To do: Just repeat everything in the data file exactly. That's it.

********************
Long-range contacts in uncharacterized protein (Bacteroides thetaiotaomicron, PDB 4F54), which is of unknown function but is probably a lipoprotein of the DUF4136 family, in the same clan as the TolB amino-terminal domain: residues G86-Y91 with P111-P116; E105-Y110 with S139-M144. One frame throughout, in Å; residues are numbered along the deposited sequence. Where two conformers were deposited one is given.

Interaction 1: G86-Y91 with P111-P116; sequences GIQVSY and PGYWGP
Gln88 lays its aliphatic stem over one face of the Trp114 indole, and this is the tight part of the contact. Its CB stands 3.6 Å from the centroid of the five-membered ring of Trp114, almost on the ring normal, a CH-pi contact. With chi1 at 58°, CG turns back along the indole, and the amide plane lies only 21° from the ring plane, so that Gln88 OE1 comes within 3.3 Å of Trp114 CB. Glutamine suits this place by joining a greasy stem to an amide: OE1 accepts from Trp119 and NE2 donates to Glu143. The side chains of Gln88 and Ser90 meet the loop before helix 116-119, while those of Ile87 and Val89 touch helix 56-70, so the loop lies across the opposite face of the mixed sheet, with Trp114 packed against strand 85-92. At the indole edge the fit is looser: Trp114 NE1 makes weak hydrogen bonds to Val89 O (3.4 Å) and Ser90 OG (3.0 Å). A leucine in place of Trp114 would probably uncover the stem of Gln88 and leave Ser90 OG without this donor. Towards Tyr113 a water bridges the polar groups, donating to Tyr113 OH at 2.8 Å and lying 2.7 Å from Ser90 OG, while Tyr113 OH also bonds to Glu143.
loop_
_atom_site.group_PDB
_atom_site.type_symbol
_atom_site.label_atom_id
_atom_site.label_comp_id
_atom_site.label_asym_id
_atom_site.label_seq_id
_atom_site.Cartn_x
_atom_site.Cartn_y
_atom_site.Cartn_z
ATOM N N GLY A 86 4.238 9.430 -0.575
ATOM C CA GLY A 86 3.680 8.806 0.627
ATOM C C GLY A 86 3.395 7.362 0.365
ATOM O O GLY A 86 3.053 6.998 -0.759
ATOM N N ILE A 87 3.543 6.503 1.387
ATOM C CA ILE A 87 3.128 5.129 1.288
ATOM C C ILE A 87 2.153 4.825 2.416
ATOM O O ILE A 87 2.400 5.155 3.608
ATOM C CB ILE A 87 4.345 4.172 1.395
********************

Long-range contacts in uncharacterized protein (Bacteroides thetaiotaomicron, PDB 4F54), which is of unknown function but is probably a lipoprotein of the DUF4136 family, in the same clan as the TolB amino-terminal domain: residues G86-Y91 with P111-P116; E105-Y110 with S139-M144. One frame throughout, in Å; residues are numbered along the deposited sequence. Where two conformers were deposited one is given.

Interaction 1: G86-Y91 with P111-P116; sequences GIQVSY and PGYWGP
Gln88 lays its aliphatic stem over one face of the Trp114 indole, and this is the tight part of the contact. Its CB stands 3.6 Å from the centroid of the five-membered ring of Trp114, almost on the ring normal, a CH-pi contact. With chi1 at 58°, CG turns back along the indole, and the amide plane lies only 21° from the ring plane, so that Gln88 OE1 comes within 3.3 Å of Trp114 CB. Glutamine suits this place by joining a greasy stem to an amide: OE1 accepts from Trp119 and NE2 donates to Glu143. The side chains of Gln88 and Ser90 meet the loop before helix 116-119, while those of Ile87 and Val89 touch helix 56-70, so the loop lies across the opposite face of the mixed sheet, with Trp114 packed against strand 85-92. At the indole edge the fit is looser: Trp114 NE1 makes weak hydrogen bonds to Val89 O (3.4 Å) and Ser90 OG (3.0 Å). A leucine in place of Trp114 would probably uncover the stem of Gln88 and leave Ser90 OG without this donor. Towards Tyr113 a water bridges the polar groups, donating to Tyr113 OH at 2.8 Å and lying 2.7 Å from Ser90 OG, while Tyr113 OH also bonds to Glu143.
loop_
_atom_site.group_PDB
_atom_site.type_symbol
_atom_site.label_atom_id
_atom_site.label_comp_id
_atom_site.label_asym_id
_atom_site.label_seq_id
_atom_site.Cartn_x
_atom_site.Cartn_y
_atom_site.Cartn_z
ATOM N N GLY A 86 4.238 9.430 -0.575
ATOM C CA GLY A 86 3.680 8.806 0.627
ATOM C C GLY A 86 3.395 7.362 0.365
ATOM O O GLY A 86 3.053 6.998 -0.759
ATOM N N ILE A 87 3.543 6.503 1.387
ATOM C CA ILE A 87 3.128 5.129 1.288
ATOM C C ILE A 87 2.153 4.825 2.416
ATOM O O ILE A 87 2.400 5.155 3.608
ATOM C CB ILE A 87 4.345 4.172 1.395